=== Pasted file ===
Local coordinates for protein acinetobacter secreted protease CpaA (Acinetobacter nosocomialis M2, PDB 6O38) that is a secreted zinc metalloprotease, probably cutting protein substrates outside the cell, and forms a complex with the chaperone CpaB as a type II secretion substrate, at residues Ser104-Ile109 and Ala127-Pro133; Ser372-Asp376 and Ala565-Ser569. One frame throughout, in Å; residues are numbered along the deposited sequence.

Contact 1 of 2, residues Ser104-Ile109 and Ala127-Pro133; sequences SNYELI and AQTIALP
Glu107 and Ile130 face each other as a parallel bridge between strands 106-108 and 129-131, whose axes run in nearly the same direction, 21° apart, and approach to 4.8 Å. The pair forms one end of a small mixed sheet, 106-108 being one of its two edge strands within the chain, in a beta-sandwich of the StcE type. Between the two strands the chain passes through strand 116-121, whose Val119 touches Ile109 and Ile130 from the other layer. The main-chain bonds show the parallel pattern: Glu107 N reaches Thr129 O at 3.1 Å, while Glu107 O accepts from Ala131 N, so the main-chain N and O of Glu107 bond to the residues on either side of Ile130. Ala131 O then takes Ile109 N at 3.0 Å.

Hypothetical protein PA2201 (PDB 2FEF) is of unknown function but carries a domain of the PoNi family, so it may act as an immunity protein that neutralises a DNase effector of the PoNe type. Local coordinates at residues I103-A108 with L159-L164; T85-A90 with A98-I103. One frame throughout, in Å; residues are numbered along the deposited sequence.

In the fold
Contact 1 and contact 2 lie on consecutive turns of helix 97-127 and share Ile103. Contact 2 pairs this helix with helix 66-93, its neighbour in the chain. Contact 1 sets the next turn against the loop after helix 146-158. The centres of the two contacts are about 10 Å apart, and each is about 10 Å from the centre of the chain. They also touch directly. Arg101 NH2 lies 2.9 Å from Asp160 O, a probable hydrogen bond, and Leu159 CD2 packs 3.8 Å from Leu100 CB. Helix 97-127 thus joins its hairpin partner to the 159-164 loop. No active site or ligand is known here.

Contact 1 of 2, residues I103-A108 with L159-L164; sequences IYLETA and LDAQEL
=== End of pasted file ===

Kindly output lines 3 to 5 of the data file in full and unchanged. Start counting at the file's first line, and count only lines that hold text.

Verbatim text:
Glu107 and Ile130 face each other as a parallel bridge between strands 106-108 and 129-131, whose axes run in nearly the same direction, 21° apart, and approach to 4.8 Å. The pair forms one end of a small mixed sheet, 106-108 being one of its two edge strands within the chain, in a beta-sandwich of the StcE type. Between the two strands the chain passes through strand 116-121, whose Val119 touches Ile109 and Ile130 from the other layer. The main-chain bonds show the parallel pattern: Glu107 N reaches Thr129 O at 3.1 Å, while Glu107 O accepts from Ala131 N, so the main-chain N and O of Glu107 bond to the residues on either side of Ile130. Ala131 O then takes Ile109 N at 3.0 Å.

Hypothetical protein PA2201 (PDB 2FEF) is of unknown function but carries a domain of the PoNi family, so it may act as an immunity protein that neutralises a DNase effector of the PoNe type. Local coordinates at residues I103-A108 with L159-L164; T85-A90 with A98-I103. One frame throughout, in Å; residues are numbered along the deposited sequence.

In the fold